As Cara kindly mentioned, I had a birthday in November. It was my twentieth. So, in making a break with my teen years, I want to talk about what this means socially, and particularly as regards my writing work. I’ve been struggling with this post since October, and I feel a bit self-indulgent doing this. But I think it’s important to address, especially in deconstructing some attitudes about what teenagers are capable of, and what teenage writing looks like.
For my entire life, I’ve been running up against some really trying attitudes regarding my writing – and what I believe, and who I am – based on my age. That’s regarding my academic work, my creative work, and my social justice work, though, curiously, not the youth issues column I used to write for the local paper! I spent a fair portion of my schooling years being accused of plagiarism in my stories and poetry, accusations people could never back up, because they weren’t true. They were purely based on the idea that young people couldn’t write in the ways I was clearly writing. A total lack of evidence, authority over the accused and a warped social attitude make for a heady mix.
It made me feel constantly anxious about cheating even though I never did cheat. It made me feel insecure about not living up to newly heightened expectations, too. (Even as I’m writing this, I’m worrying about whether my writing is sophisticated enough for those readers who are stuck on the idea of youthful incompetence – in spite of despising the “wise beyond her years” trope I’ll be thrust into if I do achieve it, and in spite of my conviction that a sophisticated writing ideal has some rather culturally-specific and classist assumptions.) But even worse, my experiences made me feel like the writing soul in me wasn’t quite legitimate, like how I express my humanity isn’t quite real.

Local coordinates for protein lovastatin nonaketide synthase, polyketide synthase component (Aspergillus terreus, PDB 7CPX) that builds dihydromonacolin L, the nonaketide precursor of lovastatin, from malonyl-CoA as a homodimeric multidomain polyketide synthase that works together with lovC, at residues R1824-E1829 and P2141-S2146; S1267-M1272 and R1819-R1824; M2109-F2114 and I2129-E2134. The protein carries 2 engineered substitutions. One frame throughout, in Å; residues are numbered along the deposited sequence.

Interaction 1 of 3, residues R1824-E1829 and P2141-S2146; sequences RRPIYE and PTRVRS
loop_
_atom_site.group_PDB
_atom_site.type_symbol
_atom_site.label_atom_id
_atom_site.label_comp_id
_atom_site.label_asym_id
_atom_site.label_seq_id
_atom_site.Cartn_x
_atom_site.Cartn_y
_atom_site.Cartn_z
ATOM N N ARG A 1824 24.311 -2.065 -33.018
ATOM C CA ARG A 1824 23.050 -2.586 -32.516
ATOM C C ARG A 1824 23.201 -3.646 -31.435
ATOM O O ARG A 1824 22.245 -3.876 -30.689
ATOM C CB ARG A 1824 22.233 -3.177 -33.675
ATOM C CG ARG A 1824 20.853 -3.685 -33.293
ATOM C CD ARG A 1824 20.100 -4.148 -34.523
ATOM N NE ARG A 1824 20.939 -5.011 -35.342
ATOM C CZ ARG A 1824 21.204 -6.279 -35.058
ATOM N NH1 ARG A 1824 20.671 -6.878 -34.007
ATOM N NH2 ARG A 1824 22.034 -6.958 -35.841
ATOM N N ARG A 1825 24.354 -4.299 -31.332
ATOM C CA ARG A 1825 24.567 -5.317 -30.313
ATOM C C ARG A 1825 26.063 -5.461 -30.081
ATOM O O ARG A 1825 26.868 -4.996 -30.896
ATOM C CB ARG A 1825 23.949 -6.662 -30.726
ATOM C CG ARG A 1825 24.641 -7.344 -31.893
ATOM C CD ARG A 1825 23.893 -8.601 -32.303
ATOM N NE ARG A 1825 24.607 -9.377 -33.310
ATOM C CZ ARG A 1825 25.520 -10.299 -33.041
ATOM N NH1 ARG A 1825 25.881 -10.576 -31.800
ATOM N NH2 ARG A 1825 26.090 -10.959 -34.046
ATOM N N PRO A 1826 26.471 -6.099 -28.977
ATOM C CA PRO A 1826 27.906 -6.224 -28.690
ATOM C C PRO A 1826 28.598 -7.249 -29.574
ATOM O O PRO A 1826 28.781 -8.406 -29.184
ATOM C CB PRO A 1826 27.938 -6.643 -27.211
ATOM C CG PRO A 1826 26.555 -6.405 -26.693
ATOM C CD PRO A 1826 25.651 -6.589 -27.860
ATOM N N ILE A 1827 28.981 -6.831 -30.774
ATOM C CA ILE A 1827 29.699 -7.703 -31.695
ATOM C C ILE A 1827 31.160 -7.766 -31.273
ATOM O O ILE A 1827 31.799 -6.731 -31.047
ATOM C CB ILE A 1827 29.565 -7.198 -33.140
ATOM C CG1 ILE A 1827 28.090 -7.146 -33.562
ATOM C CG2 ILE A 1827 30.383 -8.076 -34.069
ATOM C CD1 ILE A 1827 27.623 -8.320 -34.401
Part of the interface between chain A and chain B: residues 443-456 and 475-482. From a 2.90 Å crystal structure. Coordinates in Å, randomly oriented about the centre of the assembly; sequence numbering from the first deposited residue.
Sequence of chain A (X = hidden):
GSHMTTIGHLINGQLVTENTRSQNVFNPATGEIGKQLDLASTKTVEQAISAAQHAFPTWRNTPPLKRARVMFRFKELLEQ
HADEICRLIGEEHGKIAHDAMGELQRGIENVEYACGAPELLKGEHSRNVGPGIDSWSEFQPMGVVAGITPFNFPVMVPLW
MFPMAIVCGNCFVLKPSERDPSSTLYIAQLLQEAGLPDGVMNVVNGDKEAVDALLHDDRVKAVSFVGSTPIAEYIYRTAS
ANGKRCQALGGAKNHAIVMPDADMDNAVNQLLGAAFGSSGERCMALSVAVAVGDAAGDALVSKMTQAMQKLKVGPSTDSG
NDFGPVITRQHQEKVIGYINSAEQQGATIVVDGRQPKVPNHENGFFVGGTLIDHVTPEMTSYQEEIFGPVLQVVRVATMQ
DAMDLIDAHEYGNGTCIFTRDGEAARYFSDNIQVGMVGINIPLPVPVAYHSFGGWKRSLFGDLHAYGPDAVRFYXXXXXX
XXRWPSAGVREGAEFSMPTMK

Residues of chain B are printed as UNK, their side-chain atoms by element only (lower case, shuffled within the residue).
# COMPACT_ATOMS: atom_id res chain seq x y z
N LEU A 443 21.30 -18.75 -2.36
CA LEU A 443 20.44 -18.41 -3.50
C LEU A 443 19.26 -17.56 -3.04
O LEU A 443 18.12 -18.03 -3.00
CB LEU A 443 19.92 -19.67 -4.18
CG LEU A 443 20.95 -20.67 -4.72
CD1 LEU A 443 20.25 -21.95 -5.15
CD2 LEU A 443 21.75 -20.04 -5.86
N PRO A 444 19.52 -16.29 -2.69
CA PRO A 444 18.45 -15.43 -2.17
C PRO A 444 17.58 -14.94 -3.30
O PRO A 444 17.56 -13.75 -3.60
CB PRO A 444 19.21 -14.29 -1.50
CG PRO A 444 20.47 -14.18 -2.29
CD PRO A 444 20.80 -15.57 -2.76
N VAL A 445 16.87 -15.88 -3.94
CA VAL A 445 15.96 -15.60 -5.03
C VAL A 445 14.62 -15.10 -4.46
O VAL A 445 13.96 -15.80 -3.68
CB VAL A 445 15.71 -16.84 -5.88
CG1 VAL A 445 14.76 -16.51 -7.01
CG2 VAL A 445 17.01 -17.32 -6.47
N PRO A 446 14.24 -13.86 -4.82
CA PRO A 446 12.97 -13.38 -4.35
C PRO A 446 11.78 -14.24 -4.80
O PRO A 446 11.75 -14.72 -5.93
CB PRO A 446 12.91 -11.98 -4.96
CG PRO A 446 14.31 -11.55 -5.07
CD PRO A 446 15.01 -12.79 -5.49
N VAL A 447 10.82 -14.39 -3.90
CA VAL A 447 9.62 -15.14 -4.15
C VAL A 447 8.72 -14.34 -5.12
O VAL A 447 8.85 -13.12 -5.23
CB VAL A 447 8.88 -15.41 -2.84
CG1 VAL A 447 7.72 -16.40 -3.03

But I’m not ten years old anymore. It’s been getting better as time goes on, particularly in offline modes where I am finally being treated like I might know what I’m talking about, might have written something myself, might have experiences and feelings in me. Less of the “you’ll know better when you get older” and such, if you know what I mean. The continuance of these experiences online in particular was therefore quite a shock.
Recently, I mentioned how my race gets constructed by Feministe commenters. I’ve spent the time I’ve been writing here being constantly misracialised, usually as white. This has had some pretty nasty effects on me as a non-white person with light colouring, effects you will never understand unless you’ve been in the same situation, if you’ve been living the kind of life I’m living. It is a horrific experience, and one I really wasn’t expecting to have while writing in a social justice space.
What has that got to do with age? Well, there’s a pretty enormous contrast with how my age gets constructed by readers. My youth has been brought up a lot, and is, unlike my racial identity, inevitably remembered. My age has been used to shut me down. In comments on this, my own blog. In emails. In threads on other websites. It has even been brought up in irrelevant contexts in ways the speaker thought supportive, as in “this is so good for someone so young”.